Why go? Warm, buzzy and uber-expensive (in an artfully casual way), RC is dedicated to serving unfussy yet stunning regional food based on top-drawer ingredients – salads, pasta and wood-roasted specialities are the headliners, all backed by fabulously expensive Italian wines.

  • Italian
  • Knightsbridge
  • price 3 of 4

What's the vibe? Open since 1974, Sale e Pepe is something of a London institution, tucked away on a back street near Harrods. Tables are closely packed; 'Happy Birthday' rings out every hour; and the limoncello flies freely.

Why go? This is a friendly but fancy old school Italian restaurant with dedicated regulars who come week in, week out for big tasty plates of pasta – such as the massive platter of linguine vongole e bottarga for two – and a lenghty crudo offering, as well as lashings of red wine, and extremely affable service. 

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  • Italian
  • Tower Bridge
  • price 2 of 4
Emilia’s Crafted Pasta
Emilia’s Crafted Pasta

What’s the vibe? What Franco Manca did for pizza, Emilia’s cute-as-a-button pasta specialist is doing for Italy’s other carb of choice.

Why go? The small selection lets the quality of the ingredients speak for itself: the pasta is handmade on site each morning and dressed with, say, salmon carbonara, proper pesto or slow-cooked, béchamel-laced ragù. Antipasti, dolci and wallet-friendly wines complete the picture. There’s a second branch in Aldgate and a third in Canary Wharf.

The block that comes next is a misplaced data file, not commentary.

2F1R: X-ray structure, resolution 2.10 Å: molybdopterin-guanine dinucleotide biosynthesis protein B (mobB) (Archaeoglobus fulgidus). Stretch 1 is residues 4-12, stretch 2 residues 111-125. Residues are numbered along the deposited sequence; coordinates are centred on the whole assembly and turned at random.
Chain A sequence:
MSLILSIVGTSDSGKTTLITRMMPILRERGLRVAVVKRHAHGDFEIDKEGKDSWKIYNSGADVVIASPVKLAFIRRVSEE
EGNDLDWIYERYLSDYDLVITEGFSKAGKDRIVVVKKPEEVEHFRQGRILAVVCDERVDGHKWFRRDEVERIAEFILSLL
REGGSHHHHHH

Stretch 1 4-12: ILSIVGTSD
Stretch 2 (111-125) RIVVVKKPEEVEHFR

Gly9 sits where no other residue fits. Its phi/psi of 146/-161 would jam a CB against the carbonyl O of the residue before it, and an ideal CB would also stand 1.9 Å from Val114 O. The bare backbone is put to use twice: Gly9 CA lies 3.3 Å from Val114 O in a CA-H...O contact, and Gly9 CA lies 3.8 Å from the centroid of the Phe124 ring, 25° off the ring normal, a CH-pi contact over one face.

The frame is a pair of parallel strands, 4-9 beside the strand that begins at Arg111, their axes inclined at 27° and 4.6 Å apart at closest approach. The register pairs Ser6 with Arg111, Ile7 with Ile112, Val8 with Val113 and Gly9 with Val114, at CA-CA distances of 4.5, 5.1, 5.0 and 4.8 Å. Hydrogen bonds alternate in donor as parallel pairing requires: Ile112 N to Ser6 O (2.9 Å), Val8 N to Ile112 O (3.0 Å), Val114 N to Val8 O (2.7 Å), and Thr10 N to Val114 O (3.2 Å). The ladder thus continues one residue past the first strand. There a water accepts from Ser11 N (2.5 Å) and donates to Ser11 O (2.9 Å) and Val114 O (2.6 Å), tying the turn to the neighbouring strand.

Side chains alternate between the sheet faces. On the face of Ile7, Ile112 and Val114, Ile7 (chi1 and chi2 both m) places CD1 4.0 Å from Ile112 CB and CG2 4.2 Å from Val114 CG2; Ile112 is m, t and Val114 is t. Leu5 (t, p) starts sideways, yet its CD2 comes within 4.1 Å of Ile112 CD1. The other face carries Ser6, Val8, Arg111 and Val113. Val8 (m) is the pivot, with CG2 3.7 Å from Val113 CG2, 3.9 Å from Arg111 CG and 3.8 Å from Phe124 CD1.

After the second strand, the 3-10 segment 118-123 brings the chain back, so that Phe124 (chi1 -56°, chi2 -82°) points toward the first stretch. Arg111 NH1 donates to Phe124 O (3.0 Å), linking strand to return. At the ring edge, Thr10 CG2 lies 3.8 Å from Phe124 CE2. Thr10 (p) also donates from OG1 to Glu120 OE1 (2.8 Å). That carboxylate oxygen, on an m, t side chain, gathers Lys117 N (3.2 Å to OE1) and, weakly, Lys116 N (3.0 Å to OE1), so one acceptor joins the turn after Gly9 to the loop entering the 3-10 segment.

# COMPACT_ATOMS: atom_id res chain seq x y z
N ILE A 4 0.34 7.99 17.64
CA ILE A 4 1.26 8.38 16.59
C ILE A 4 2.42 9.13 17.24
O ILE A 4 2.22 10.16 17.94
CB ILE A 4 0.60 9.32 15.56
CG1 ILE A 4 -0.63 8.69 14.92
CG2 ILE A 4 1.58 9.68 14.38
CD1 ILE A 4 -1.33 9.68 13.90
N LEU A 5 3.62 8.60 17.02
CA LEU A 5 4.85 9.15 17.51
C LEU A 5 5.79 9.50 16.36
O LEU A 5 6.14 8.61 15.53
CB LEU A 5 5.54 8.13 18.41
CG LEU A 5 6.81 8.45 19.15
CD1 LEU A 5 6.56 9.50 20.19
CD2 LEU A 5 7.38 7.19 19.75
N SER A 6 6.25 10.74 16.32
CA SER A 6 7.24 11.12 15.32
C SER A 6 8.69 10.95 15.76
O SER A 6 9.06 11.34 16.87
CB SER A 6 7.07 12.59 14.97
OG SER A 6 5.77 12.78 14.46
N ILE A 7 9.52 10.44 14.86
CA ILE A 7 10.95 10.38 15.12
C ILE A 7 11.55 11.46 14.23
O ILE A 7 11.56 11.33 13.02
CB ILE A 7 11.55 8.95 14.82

• Italian
  • Deptford
  • price 2 of 4

What’s the vibe? The owners of Peckham’s hit Italian Artusi (see above) have applied the magic formula to its Deptford sibling Marcella, where you’ll find the same sleek, simple approach and equally friendly staff.

Why go? Dishes change throughout the week and come chock-full of homemade elements. Pasta is one of the stars, but everything is counterpointed with market-fresh ingredients and even the simplest ideas reveal surprising depths. 

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  • Italian
  • Marylebone
  • price 3 of 4

What’s the vibe? One of London’s most highly regarded Italian chefs, Giorgio Locatelli, displays his profound connection to his country’s food and drink at his labour-of-love flagship restaurant. 

Why go? Although the setting’s polished and the food is Michelin-starred, it avoids pomp – instead, expect a joyful gallop through the styles, regions and ingredients that make Italian cuisine such a pleasure. Our tip: don’t stint on the luscious desserts.

  • Italian
  • Bermondsey

What’s the vibe? A window showcasing trays of homemade ravioli lures passers-by into this Bermondsey pasta specialist. The menu’s short (around eight dishes) and affordable, the pasta is commendably al dente and the flavours sing.

Why go? For tortelloni with roasted pork shoulder and sage butter, linguine with monkfish, tomato, garlic and chilli, or taglierini with preserved truffle, butter emulsion and parmesan. No bookings, but it’s worth the wait.

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  • Italian
  • London Fields

What’s the vibe? Hackney locals love Lardo for its pared-back style, friendly staff and excellent Italian small plates. Fittingly for a restaurant named after the cured back fat of a pig, charcuterie is a speciality: try the delicious, paper-thin, fennel-pollen salami.

Why go? Crisp-based pizzas with leftfield artisan toppings are also a highlight, along with vegetable plates and homemade pasta. Sit at the bar and watch the chefs preparing your order.

  • Italian
  • Shoreditch
  • price 2 of 4

What’s the vibe? Gloria’s main room is like your Italian nonna’s parlour, if she also had the kind of hoarding problem that would get her on to a late-night Channel 4 documentary. Every inch is covered with a knick or a knack: your head needs to spin 360 degrees to take it all in.

Why go? The food is similarly fun. Get the carbonara for two: it arrives on a trolley in a parmesan wheel, where it’s twirled and whirled around, picking up more bits of cheese along the way, then finally lifted high and plopped on to each plate.